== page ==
As Aaron noted earlier today, monobrowed-man-child Jack Clark called the Cardinals “quitters” and said “they have poopy in their pants.” While such a sophisticated and air-tight indictment is difficult to rebut, Tony La Russa has a law degree, so he’s trained in the finer arts of oral advocacy. Specifically, the “I’m rubber and you’re glue” defense:
“I just don’t feel like Jack has had the kind of spotless career
where he can be making judgments like that. Whether it’s our team,
pitchers, players, whatever,” La Russa said. “I think it’s a real
personal (criticism). That’s why I’m saying something about it.
It’s a very offensive quote to make. … I respect Jack a lot
because he did a good job of pulling his career together. But he
had times where there were evaluations from his peers — and I
wasn’t his peer — but his peers and his bosses were less than the
best. I’m disappointed that he doesn’t take some of that past
As a disinterested third party who also has considerable experience with advocacy and debate, I render my judgment thusly:
More seriously speaking, Aaron’s observation from this afternoon wins the day: Jack Clark: if you’re going to say a ballclub “quit,” you had best be prepared to say who on that ballclub quit and show your work. Otherwise you’re nothing more than a friggin’ blowhard.
Angels DH Albert Pujols passed Mark McGwire for sole possession of 10th place on baseball’s all-time home run leaderboard, slugging his 584th career home run in the first inning of Wednesday night’s game against the Blue Jays.
Mike Trout had already slugged a solo home run off of Jays starter Marco Estrada to bring Pujols to the dish. Pujols jumped on an 0-1 cut fastball, sending it out to left-center field, clearing the fence by a few feet.
Pujols, who finished 4-for-4 with the homer and an RBI double, is batting .257/.321/.441 with 24 home runs and 99 RBI on the year. His next target on the home run leaderboard is Frank Robinson at 586.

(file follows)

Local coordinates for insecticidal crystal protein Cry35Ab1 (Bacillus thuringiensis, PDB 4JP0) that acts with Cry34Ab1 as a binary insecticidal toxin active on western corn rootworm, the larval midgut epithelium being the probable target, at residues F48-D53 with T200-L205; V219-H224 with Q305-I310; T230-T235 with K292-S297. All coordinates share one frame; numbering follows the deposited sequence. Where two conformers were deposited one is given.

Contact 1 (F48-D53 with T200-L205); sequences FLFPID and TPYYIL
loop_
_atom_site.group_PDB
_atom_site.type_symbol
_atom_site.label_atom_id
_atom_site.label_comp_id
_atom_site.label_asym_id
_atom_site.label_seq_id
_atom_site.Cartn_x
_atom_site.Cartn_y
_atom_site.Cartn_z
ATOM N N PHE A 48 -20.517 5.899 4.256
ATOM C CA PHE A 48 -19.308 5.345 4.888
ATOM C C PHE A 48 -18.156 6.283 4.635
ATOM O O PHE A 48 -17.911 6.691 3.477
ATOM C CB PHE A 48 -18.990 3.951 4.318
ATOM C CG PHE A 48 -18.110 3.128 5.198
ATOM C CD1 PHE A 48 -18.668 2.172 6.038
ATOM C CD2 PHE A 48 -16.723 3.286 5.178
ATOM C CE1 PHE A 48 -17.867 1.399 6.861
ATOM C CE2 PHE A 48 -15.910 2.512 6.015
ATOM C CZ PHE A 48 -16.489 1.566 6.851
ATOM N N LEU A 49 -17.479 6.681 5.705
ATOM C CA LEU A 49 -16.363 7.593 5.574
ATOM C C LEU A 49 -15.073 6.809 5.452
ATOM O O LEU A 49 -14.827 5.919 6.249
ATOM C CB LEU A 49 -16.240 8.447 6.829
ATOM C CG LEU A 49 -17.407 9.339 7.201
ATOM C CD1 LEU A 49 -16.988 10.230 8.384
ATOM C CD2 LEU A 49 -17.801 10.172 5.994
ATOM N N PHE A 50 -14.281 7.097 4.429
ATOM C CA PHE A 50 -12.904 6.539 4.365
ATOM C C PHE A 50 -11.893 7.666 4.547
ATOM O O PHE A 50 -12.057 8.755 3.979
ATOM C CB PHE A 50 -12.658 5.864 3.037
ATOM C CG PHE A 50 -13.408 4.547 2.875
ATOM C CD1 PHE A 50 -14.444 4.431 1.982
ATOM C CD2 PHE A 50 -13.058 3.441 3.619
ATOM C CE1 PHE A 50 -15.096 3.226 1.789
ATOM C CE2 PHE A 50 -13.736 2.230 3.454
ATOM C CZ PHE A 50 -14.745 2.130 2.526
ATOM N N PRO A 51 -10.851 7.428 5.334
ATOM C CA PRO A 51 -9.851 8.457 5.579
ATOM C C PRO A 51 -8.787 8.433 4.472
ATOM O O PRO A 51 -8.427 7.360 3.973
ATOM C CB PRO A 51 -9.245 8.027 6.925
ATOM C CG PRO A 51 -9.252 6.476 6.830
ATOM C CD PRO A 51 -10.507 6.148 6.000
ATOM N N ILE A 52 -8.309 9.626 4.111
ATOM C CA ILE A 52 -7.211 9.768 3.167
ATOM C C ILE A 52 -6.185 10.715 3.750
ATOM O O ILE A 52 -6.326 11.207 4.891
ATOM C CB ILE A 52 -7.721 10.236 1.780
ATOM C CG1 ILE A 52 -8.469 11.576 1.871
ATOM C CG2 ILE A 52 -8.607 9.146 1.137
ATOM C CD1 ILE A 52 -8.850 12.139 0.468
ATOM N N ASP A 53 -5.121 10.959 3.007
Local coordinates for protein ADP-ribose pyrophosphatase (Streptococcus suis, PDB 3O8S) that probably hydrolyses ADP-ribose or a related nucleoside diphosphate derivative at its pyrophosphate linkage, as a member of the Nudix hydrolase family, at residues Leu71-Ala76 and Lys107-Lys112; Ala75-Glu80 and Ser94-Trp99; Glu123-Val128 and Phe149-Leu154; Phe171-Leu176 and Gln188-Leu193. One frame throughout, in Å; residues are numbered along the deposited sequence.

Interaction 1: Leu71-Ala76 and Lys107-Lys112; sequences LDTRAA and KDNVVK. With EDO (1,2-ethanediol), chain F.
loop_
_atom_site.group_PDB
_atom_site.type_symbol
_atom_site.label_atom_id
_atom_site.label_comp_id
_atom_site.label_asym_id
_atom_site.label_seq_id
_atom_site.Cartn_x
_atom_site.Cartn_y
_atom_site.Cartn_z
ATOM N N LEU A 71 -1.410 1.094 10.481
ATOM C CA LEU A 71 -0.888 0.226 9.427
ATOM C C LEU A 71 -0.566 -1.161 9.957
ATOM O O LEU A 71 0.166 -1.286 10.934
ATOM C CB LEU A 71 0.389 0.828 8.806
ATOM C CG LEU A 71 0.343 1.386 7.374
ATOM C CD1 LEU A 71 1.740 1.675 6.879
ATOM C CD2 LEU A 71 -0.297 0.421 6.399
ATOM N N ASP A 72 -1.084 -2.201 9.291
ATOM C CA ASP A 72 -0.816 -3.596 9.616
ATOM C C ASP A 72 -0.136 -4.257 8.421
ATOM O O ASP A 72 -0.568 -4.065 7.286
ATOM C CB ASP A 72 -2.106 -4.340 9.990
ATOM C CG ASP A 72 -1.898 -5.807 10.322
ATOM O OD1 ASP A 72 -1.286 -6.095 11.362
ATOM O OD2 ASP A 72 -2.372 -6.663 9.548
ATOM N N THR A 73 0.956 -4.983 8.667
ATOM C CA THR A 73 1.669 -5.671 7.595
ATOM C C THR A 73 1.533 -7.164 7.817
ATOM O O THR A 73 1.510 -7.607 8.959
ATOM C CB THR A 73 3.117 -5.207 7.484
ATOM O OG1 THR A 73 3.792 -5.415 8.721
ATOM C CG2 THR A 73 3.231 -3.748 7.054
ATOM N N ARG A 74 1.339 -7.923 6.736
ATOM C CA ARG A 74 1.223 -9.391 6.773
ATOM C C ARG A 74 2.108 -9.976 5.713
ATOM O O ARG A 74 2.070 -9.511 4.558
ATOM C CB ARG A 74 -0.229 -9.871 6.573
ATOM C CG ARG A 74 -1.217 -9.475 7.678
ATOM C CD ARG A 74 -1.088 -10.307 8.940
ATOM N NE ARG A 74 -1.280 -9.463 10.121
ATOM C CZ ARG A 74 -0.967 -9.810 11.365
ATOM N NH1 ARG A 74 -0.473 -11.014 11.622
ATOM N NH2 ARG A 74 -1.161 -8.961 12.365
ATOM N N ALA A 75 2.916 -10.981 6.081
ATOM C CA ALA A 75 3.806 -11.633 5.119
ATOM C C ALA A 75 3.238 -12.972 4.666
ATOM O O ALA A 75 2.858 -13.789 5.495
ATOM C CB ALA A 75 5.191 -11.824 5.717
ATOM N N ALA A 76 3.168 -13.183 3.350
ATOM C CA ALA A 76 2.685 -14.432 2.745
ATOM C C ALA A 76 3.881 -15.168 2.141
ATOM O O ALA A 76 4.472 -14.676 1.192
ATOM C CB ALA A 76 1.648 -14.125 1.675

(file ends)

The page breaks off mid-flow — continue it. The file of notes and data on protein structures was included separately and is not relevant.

Orioles closer Zach Britton had appeared in a major league record 43 consecutive games without allowing an earned run, spanning May 5 to August 22. That streak came to an end on Wednesday evening against the Nationals.
The Orioles entered the bottom of the ninth inning holding a 10-3 lead, but reliever Parker Bridwell immediately found himself in hot water. He yielded back-to-back singles to Danny Espinosa and Clint Robinson. He was able to strike out Trea Turner, but walked Jayson Werth to load the bases. Daniel Murphy then crushed his first career grand slam to make it a 10-7 game. That prompted manager Buck Showalter to bring in Britton.
Britton, too, was knocked around. He served up a single to Bryce Harper, followed by a double to Anthony Rendon that scored Harper, pushing the score to 10-8 and ending Britton’s streak. Wilson Ramos reached on a fielder’s choice back to Britton, but the lefty finally finished the game by getting Ryan Zimmerman to ground into a game-ending 4-6-3 double play.
Britton now holds a nice 0.69 ERA with 38 saves and a 61/16 K/BB ratio in 52 innings of work this season.